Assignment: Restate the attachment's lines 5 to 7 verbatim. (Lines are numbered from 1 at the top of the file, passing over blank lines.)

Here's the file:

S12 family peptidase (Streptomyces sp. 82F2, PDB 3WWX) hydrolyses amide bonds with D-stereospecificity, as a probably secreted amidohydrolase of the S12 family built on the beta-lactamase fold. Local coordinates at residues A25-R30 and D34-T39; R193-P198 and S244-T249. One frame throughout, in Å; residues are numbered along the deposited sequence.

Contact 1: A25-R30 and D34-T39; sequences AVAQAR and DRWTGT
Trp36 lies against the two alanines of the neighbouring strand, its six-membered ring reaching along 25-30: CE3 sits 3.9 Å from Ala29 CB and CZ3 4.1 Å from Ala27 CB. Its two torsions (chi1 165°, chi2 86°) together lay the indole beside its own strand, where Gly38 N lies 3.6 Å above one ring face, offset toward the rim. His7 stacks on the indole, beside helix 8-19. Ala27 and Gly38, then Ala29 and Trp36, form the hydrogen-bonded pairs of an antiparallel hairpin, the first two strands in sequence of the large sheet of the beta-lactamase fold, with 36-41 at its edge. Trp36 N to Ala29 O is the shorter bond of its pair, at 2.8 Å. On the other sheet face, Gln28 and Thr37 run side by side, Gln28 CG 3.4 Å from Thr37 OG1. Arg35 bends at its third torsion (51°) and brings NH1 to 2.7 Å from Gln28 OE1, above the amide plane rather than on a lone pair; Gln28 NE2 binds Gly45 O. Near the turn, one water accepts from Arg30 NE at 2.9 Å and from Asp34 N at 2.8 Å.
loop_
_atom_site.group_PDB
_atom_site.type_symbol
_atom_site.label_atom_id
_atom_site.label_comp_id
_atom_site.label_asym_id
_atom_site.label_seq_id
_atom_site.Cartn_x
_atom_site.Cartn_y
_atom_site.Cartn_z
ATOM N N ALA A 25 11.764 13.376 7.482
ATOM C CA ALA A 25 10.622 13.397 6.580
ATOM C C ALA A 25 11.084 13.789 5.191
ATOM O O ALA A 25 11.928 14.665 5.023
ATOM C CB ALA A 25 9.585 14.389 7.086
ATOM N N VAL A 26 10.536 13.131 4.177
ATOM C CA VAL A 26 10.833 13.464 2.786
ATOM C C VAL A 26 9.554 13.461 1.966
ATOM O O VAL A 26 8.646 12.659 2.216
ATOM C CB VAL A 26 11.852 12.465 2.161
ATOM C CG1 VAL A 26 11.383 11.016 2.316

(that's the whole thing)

_atom_site.group_PDB
_atom_site.type_symbol
_atom_site.label_atom_id